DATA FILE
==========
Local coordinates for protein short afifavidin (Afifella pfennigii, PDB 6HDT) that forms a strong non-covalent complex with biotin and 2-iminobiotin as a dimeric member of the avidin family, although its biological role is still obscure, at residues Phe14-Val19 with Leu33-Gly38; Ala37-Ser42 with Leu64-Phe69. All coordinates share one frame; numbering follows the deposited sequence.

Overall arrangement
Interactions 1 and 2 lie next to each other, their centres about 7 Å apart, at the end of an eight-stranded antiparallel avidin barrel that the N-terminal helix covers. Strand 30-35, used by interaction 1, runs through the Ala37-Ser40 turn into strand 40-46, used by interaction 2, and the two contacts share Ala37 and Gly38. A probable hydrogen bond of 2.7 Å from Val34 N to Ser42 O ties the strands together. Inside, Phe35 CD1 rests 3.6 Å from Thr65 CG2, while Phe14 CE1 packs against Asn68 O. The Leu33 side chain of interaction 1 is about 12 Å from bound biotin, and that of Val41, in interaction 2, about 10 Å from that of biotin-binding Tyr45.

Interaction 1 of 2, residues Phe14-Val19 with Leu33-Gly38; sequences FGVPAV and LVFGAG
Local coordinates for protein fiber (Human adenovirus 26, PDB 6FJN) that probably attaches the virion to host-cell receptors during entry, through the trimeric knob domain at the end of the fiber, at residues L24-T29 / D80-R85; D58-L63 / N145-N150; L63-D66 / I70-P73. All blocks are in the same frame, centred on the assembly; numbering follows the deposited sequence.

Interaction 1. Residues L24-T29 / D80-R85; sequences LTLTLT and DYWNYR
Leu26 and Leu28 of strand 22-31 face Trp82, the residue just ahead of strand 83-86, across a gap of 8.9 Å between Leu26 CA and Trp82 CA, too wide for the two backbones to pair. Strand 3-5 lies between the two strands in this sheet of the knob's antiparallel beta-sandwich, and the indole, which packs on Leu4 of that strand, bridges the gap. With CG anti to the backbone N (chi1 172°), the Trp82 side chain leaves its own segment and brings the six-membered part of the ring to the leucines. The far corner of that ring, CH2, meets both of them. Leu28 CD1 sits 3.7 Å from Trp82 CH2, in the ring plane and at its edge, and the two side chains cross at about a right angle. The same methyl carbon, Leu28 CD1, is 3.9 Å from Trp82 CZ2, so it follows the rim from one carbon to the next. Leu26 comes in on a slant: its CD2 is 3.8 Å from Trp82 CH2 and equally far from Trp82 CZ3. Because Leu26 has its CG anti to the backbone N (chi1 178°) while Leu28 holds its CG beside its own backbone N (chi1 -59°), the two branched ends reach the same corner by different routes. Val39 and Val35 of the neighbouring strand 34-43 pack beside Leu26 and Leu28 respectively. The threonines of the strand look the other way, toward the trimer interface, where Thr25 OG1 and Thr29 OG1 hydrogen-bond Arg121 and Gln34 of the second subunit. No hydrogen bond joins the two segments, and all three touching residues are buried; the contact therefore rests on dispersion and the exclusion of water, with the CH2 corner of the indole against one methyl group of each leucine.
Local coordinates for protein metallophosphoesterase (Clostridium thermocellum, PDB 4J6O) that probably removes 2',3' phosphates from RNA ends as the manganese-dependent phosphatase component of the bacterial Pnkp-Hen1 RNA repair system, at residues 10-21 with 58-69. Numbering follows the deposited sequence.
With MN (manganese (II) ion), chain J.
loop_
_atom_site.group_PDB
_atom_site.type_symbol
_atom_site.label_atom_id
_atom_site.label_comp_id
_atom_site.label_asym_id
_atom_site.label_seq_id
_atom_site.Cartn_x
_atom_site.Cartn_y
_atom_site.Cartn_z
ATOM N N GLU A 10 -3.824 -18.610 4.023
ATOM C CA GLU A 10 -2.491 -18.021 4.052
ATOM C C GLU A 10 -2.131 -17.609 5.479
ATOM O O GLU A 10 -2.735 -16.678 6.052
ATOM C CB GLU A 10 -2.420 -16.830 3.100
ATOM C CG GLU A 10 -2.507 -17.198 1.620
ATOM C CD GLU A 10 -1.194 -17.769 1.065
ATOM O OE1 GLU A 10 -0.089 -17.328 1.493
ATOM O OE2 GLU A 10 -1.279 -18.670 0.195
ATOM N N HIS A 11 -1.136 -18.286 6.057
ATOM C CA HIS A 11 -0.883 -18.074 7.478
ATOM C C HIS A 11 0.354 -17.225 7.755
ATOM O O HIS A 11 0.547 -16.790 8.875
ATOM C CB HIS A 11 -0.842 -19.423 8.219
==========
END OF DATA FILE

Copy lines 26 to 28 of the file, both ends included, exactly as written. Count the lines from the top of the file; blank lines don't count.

ATOM C CD GLU A 10 -1.194 -17.769 1.065
ATOM O OE1 GLU A 10 -0.089 -17.328 1.493
ATOM O OE2 GLU A 10 -1.279 -18.670 0.195